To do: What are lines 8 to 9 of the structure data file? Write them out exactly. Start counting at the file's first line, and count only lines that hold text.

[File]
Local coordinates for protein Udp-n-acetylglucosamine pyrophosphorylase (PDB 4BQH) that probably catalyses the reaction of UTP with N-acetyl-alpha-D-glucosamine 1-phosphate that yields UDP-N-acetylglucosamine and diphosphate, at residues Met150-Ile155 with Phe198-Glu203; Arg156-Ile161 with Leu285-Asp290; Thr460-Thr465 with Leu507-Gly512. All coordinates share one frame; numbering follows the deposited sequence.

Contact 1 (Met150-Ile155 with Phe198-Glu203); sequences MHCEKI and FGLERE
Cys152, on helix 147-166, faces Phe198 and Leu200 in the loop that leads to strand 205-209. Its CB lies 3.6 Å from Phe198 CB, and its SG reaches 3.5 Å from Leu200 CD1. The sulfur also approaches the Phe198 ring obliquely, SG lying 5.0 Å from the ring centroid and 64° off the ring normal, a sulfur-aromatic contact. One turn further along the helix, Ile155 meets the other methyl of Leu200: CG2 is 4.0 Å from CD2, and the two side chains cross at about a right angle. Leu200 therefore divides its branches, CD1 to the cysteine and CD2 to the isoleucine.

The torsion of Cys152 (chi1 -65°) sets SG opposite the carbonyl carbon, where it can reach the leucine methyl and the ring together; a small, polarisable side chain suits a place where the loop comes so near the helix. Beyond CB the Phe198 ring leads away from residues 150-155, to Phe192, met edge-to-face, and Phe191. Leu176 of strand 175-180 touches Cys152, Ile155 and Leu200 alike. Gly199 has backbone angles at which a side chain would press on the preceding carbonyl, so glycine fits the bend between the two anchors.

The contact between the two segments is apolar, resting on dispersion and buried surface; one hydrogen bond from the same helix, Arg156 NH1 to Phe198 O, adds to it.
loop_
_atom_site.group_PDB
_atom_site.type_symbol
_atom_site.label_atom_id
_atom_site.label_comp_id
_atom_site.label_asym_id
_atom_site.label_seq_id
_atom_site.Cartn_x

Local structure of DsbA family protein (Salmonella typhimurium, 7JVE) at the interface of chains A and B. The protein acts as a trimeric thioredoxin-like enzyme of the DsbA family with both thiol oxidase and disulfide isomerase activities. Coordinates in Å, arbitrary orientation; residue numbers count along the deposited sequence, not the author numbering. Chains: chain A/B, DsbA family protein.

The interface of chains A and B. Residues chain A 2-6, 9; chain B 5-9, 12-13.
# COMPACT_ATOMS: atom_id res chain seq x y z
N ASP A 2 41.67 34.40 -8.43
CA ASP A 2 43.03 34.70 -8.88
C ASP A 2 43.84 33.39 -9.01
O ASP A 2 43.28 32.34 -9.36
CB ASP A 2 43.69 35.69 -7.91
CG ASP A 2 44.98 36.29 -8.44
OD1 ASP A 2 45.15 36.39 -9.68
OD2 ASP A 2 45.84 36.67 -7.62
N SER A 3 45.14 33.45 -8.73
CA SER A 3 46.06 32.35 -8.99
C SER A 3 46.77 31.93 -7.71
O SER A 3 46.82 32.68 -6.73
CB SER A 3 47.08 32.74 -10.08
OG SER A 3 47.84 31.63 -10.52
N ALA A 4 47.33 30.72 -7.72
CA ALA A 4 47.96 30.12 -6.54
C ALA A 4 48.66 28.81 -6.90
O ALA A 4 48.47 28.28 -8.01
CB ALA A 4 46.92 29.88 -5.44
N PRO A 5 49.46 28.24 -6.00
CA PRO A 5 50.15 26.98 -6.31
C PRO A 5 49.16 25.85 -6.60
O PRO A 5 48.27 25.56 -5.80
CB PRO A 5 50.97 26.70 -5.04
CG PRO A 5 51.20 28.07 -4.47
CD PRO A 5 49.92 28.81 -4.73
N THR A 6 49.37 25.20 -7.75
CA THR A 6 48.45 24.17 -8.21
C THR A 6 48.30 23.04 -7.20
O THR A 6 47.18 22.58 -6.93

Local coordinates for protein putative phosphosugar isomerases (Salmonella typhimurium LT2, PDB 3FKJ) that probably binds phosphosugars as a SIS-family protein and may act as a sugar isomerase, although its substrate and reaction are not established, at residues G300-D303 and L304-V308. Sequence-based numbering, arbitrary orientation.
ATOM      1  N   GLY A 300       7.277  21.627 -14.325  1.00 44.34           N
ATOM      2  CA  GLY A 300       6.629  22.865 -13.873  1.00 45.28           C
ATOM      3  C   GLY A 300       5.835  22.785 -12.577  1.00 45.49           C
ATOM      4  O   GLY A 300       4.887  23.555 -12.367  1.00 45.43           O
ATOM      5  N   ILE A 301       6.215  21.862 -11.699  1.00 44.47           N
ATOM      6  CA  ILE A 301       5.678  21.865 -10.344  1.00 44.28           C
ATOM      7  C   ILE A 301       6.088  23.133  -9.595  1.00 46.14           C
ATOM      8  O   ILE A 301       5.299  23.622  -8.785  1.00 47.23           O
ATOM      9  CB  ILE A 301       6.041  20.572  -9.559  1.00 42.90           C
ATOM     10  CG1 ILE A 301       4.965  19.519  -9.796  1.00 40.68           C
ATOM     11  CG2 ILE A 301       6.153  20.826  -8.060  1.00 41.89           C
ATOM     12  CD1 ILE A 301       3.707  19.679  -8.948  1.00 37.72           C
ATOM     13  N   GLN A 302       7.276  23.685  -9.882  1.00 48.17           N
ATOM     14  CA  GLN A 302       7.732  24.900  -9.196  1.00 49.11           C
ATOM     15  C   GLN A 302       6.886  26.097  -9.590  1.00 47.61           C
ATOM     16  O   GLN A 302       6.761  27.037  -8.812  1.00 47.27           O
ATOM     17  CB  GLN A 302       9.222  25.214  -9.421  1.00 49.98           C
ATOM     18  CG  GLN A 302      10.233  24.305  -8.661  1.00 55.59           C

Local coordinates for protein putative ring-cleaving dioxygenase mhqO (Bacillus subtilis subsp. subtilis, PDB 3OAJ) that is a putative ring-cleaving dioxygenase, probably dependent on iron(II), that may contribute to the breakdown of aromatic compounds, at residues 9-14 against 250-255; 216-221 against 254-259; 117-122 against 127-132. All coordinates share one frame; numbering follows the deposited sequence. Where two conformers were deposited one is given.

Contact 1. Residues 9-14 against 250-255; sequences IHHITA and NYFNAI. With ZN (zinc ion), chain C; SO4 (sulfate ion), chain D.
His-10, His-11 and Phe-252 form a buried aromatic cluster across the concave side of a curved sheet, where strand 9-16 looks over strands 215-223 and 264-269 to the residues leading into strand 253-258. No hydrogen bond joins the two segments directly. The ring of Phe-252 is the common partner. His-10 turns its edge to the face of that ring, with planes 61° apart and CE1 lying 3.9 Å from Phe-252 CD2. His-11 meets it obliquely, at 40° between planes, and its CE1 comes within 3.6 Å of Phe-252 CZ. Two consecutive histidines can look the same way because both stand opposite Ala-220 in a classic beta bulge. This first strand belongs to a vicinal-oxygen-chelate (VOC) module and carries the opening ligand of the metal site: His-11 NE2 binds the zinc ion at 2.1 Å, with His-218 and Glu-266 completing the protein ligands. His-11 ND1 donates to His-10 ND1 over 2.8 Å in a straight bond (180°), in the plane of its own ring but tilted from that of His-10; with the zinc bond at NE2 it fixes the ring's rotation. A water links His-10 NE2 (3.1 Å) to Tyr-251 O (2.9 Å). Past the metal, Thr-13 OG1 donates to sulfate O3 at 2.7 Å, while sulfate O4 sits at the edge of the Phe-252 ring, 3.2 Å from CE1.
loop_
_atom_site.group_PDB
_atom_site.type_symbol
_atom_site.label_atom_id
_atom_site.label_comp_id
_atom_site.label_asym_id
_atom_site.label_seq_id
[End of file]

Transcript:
_atom_site.type_symbol
_atom_site.label_atom_id